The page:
How many of you ski on women’s gear?
[Looking at you through your screen]
I see. A good number.
If I’d asked this question not more than a decade ago, I think very few of you would’ve raised your hands (or nodded. Or at least said to yourself, ‘me.’) But today, many ski gear manufacturers offer dedicated lines of skis just for women.
We’ve come a long way, baby.
But perhaps not long enough. Because even though the Snowsports Industries of America reported that women were responsible for nearly a third of the $3.4 billion spent in retail in 2011-12, some companies still consider women a secondary market.
Not so at Coalition Snow, a new ski and snowboard company that’s not just run by women; it makes skis and snowboards exclusively for women.
Get a load of their tag line:
“We’re the ones we’ve been waiting for,” a Hopi Indian quote that exudes confidence, moxie, and a determination to take charge of one’s own destiny.
Kind of says it all, don’t you think?
Recently I spoke to Jen Gureki, Coalition Snow’s founder and CEO.
SD. So tell, me Jen, what gave you the idea for Coalition Snow? How’d you get started?
JG. I was on a backcountry ski trip in 2013 and talking with friends about women’s skiing. This was about the time that Pretty Faces [the Lynsey Dyer all-female ski movie] was getting started and there were a lot of conversations about how women’s gear doesn’t meet the needs of more advanced women skiers and riders and how that can hold women back. We were saying, oh, wouldn’t it be great if someone would make gear that women like us would want to use, because so many of us use men’s gear. As with many things in life, you can’t wait for someone else to come along and do it for you if it’s something you want; you have to create it yourself. When we got home I started emailing friends and talking to them about what they thought about this idea: a company of women making skis and snowboards for women. We had a terrific response, so we decided to go forward.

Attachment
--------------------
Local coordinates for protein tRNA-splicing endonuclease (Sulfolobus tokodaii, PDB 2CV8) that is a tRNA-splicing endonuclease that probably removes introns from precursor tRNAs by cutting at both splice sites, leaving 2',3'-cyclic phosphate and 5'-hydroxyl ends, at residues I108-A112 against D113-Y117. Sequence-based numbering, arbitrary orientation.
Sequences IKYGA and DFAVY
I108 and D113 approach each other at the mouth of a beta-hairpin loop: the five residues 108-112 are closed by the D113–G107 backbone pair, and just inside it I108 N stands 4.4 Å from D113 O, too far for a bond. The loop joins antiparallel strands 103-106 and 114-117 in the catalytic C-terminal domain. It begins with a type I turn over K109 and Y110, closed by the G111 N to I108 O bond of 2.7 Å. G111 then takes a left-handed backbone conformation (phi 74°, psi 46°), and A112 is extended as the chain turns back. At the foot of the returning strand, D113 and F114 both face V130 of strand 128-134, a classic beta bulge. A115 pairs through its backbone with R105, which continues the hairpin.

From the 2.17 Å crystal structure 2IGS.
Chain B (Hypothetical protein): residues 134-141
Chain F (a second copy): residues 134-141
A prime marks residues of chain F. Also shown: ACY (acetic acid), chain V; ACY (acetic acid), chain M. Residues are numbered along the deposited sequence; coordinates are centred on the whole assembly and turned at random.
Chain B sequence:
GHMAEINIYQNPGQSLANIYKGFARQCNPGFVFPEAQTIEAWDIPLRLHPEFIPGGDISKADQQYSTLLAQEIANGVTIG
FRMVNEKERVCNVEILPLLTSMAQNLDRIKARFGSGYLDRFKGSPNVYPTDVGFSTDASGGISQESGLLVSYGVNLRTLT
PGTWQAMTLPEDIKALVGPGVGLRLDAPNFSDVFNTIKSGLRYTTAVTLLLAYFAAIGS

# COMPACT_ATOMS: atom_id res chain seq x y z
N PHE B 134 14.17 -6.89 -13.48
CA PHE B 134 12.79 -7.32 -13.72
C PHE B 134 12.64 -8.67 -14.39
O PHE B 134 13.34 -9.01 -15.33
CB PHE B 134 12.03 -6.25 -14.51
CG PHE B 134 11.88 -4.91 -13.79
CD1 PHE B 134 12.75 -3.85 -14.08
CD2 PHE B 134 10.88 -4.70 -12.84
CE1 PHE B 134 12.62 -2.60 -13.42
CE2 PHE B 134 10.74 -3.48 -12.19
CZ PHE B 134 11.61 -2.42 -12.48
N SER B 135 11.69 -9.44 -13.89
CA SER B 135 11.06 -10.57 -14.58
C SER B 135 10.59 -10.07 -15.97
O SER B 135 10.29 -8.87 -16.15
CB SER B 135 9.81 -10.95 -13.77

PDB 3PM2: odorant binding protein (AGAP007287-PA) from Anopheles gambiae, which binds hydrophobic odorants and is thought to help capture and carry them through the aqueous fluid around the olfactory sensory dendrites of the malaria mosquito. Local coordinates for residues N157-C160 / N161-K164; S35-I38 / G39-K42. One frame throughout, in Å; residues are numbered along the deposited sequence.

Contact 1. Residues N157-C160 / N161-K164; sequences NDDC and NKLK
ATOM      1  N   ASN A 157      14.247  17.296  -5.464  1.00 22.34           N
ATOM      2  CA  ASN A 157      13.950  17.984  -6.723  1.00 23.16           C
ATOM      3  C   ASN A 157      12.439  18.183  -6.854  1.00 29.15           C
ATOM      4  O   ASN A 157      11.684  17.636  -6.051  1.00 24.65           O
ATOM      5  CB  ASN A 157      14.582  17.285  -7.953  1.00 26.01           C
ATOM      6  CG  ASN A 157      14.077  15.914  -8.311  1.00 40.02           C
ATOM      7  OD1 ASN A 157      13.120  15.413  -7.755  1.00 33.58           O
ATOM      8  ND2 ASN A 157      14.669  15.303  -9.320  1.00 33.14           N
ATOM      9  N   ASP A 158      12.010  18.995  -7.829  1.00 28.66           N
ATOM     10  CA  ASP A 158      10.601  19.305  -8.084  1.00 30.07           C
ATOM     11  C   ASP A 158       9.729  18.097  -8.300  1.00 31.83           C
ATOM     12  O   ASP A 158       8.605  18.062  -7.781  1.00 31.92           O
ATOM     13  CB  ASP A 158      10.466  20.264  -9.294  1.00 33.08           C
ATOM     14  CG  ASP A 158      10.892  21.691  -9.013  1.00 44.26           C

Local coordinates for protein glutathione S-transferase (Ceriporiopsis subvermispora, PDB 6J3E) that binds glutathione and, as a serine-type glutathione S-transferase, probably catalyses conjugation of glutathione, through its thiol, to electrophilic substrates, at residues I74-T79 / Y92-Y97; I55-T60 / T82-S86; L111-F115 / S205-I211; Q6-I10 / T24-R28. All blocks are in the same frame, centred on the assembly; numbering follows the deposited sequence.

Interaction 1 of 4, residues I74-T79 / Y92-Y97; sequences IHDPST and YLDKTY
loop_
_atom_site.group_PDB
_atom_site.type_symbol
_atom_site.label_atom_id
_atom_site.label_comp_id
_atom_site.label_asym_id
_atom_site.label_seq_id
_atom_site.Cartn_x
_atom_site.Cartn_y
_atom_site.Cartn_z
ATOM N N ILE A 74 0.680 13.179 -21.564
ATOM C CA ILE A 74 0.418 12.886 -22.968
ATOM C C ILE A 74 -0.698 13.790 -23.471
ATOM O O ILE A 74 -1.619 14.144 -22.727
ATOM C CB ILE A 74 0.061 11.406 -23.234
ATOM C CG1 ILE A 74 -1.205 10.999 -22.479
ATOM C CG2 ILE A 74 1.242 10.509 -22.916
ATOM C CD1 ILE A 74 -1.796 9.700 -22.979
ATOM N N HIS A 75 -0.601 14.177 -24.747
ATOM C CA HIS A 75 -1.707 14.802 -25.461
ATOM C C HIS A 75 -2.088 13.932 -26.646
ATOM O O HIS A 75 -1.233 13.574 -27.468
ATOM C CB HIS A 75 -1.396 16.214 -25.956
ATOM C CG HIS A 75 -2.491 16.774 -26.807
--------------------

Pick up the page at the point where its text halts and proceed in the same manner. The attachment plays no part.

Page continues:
SD. So your decision was based on a general dissatisfaction with the women’s gear that was already on the market?
JG. Yeah. Most women’s-specific gear is kind of shoddy and soft and built around this idea that women don’t have enough strength to turn skis or boards. That might be the case for some women, but basing equipment on the idea that women aren’t powerful doesn’t do women any favors. I’ve been living in Tahoe for about 12 years, and most of the women I know are on men’s skis because they have the right stiffness and flex and you can find a more aggressive ski. The problem is often it’s not the right length. So we set out to design skis and snowboards that are a more appropriate length for women, though I do think our stuff is a little bit longer than some women might’ve been told they should be skiing on. The flex pattern is also much stiffer than most women’s skis.
SD. What goes into the design of your skis?
JG. There’s no peer review study or literature that talks about how women skis are designed differently. It mostly comes down to where the bindings are placed, so we came at our design from what makes a women’s ski so that women would want to ski on it. We did a ton of market research, both formally and informally, to find out what women want and based our design on that. Last year was our year for testing, prototyping, and research and we went into production this summer so we have a limited edition line: a powder ski, an all mountain ski, and all mountain snowboard. All that info is on our website.
SD. Can you tell me about your skis? What makes them different from other women’s skis out there?
JG. One of the things is length. Both our skis are 173. We really believe that 173 is a good length for many female skiers, unless you’re a real expert or really petite. We also designed the ski to have a rockered tip and tail, so the amount of edge that comes in contact with the snow is a lot less than 173. We figured if we make really short skis, we’re perpetuating the idea that that’s what women need. But what we found in our testing was that even women who were used to shorter skis became better skiers once they got on ours. Yeah, there was a short learning curve. But it actually helps them progress.